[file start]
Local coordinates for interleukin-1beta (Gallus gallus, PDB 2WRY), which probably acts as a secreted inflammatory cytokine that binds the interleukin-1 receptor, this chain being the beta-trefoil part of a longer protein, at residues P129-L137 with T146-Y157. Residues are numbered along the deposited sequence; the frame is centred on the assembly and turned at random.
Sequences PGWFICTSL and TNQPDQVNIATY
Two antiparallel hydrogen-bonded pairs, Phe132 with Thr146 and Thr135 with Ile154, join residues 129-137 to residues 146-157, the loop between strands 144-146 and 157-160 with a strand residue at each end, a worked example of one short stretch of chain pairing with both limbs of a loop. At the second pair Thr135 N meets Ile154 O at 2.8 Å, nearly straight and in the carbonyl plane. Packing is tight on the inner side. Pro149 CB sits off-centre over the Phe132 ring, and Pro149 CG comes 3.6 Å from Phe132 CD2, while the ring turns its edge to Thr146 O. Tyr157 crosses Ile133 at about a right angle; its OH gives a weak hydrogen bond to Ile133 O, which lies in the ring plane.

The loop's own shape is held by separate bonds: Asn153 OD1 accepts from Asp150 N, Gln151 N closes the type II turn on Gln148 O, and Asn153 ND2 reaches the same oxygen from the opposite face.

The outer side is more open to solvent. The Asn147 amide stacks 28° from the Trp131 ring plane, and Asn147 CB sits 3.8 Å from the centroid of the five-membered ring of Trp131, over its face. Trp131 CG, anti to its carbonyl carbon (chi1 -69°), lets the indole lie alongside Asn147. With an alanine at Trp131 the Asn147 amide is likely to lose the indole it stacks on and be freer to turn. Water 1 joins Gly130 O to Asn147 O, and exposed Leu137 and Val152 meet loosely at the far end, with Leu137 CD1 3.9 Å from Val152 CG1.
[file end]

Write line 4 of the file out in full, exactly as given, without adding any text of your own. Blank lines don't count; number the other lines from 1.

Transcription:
The loop's own shape is held by separate bonds: Asn153 OD1 accepts from Asp150 N, Gln151 N closes the type II turn on Gln148 O, and Asn153 ND2 reaches the same oxygen from the opposite face.